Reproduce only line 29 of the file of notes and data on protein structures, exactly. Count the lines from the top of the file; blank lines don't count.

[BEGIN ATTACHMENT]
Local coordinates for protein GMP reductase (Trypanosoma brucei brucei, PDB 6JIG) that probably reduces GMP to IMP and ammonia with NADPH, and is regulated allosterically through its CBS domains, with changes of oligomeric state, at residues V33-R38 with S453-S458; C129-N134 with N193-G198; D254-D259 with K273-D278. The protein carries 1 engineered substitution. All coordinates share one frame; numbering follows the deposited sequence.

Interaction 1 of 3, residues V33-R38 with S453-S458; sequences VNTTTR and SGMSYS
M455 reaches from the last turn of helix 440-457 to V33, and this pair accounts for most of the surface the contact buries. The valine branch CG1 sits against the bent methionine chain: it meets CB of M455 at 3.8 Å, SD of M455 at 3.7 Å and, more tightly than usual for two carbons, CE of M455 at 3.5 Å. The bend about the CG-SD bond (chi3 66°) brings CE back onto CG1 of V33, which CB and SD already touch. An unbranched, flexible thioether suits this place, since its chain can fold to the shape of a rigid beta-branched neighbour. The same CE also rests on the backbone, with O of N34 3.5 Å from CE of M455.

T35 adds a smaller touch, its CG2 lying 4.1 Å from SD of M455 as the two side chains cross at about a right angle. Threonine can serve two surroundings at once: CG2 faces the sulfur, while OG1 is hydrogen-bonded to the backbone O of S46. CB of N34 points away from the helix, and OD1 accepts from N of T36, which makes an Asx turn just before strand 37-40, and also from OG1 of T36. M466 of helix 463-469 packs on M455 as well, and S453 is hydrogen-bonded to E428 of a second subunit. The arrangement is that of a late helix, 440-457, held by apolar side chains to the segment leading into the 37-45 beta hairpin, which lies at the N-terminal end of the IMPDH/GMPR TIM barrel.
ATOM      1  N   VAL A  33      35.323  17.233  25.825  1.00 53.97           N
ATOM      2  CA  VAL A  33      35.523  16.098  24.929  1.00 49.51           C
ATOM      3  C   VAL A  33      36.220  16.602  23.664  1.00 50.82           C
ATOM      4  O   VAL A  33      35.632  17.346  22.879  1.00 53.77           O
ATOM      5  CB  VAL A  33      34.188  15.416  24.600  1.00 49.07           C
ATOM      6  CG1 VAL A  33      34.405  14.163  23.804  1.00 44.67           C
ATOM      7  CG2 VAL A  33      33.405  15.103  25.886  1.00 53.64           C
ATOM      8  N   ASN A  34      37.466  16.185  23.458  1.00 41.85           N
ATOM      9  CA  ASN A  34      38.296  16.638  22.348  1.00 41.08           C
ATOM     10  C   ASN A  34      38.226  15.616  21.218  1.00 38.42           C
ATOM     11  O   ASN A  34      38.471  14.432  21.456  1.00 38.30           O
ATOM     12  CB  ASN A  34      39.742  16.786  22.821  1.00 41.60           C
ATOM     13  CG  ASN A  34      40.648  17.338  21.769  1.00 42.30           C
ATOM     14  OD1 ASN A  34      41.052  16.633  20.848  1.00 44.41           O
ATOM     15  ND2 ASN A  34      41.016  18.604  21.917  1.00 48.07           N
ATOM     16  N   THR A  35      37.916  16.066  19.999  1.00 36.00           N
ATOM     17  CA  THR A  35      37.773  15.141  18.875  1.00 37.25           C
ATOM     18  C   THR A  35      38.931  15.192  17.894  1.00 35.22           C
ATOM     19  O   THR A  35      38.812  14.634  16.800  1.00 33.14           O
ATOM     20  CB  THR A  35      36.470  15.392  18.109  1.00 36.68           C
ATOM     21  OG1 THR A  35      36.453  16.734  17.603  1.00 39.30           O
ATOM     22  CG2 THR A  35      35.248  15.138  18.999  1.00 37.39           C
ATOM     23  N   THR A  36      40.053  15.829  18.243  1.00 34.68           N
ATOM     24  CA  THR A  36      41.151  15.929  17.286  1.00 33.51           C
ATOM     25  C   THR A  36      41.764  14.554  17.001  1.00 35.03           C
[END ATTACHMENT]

ATOM     25  C   THR A  36      41.764  14.554  17.001  1.00 35.03           C